Netherlands, the Electrical Engineering department building on the Delft University of Technology campus was chosen. This building provides a clear
field of view from a height of almost 100 m. No nearby buildings obstruct the view.
location of shooting
After some initial experiments it became clear that existing panorama stitching tools and file formats were not capable of handling multi-gigapixel
images. A simple example is the TIF file format, which only supports files smaller than 4 GBytes due to the 32-bit offsets used in its tables. An
uncompressed 2 gigapixel photo is at least 6 Gbytes (3 bytes per pixel) and therefore too big for the TIF file format. Together with the definition of
a new, large-image file format, many existing software tools and scripts had to be rewritten.
Image storage during shooting
Taking hundreds of photos in RAW format (necessary for later processing) in a single run requires gigabytes of storage space in the camera. The option
to change memory cards during shooting was rejected as this would lead to disturbances of the motion platform while swapping the cards. Another option
was to use a single high-capacity memory card (8 GBytes cards are now available) but this requires FAT32 support from the camera). In the end, it was
decided to use a high-speed FireWire link between camera and computer and store the photos on a laptop computer. Camera and lens The camera used was a
Nikon D1x. It provides 6 megapixel resolution and a FireWire interface with remote-control capabilities. This digital SLR camera needed a long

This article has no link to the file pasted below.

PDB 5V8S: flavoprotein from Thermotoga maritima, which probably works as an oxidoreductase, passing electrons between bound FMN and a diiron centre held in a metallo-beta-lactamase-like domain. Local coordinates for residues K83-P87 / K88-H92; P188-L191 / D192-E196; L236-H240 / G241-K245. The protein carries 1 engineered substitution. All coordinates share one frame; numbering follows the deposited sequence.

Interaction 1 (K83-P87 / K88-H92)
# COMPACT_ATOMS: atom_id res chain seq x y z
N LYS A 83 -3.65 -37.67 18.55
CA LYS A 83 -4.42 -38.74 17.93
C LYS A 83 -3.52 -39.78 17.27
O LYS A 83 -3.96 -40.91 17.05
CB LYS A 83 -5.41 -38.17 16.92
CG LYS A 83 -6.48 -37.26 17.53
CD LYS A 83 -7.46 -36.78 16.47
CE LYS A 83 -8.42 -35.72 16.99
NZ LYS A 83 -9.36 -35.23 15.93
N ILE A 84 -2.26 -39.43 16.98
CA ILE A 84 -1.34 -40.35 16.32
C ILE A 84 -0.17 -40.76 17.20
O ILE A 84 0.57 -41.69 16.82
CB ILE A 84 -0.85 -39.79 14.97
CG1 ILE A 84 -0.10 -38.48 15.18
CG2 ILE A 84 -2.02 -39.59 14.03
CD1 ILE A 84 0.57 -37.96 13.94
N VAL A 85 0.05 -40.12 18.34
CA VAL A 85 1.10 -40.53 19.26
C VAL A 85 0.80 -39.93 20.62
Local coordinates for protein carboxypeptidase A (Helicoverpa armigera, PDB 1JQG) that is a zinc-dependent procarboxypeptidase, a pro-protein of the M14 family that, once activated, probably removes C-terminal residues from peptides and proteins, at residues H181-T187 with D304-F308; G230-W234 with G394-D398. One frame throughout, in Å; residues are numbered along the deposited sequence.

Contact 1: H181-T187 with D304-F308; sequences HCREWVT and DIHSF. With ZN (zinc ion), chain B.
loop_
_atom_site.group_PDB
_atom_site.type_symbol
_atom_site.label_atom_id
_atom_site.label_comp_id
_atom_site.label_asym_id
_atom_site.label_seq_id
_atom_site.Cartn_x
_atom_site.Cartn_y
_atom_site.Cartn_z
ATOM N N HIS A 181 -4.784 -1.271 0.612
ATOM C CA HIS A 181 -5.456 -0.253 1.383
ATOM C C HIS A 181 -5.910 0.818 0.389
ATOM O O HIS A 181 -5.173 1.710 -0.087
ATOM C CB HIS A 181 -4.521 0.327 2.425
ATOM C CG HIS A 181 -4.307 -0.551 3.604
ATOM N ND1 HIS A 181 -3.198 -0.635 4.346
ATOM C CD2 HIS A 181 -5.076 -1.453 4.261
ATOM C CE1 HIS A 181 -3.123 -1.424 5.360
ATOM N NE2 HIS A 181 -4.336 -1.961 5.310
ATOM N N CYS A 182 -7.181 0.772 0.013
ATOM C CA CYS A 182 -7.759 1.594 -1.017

telephoto lens to provide enough detail in the final image and to prevent us ending up with an extremely wide field of view. The lens used was a Nikon
AF VR Nikkor 80-400 mm f/4.5-5.6D ED. As the digital SLR camera has a 1.5x magnification factor, this lens compares to a 600 mm lens on a 'normal'
35mm SLR camera. The lens comes with the option of vibration reduction technology but this technology was not used. During tests the vibration
reduction did not improve image quality when the camera was mounted on a tripod.
The motion platform consisted of a pan-and-tilt head to rotate the camera around two axes (left-right, up-down), and a motion controller to control
the motors on the pan-and-tilt head. A Dspace system was used to control the motors while the photo was being taken. While this system offers rapid
development, it is voluminous, very expensive and requires additional computers. The dSpace system was replaced recently with a compact and much
cheaper 2-axis motor controller from Galil.
Tools and equipment
Below is a complete list of the hardware and software tools and equipment used during the making of the 2.5 gigapixel photo.
Camera: Nikon D1x
Lens: Nikon AF VR Nikkor 80-400mm f/4.5-5.6D ED
Tripod: Manfrotto 755B
Pan and tilt head: Camera Turret Company Digital PT20 head
Motors, gear-box, encoders and amplifiers: Maxon
Power supply: Traco Power TIS 150-124
Motion controller: dSpace modular hardware, later replaced by Galil DMC-1425
Computers: two standard laptops and various desktop computers
Remote camera control and image conversion: Nikon Capture
Motion control: dSpace Real-Time Interface together with MathWorks Matlab and MathWorks Simulink
Motion control: Galil DMCWIN API
Control point generation: Autopano
Panorama assembler: PTAssembler
Lens deformations: Panorama Tools 2.6.ML12
Speed improvement: Faster Pano12.dll
Scripting: MathWorks Matlab
On-line viewer: Zoomify
Several integrating software modules for camera control, motion platform control and overall control developed by TNO.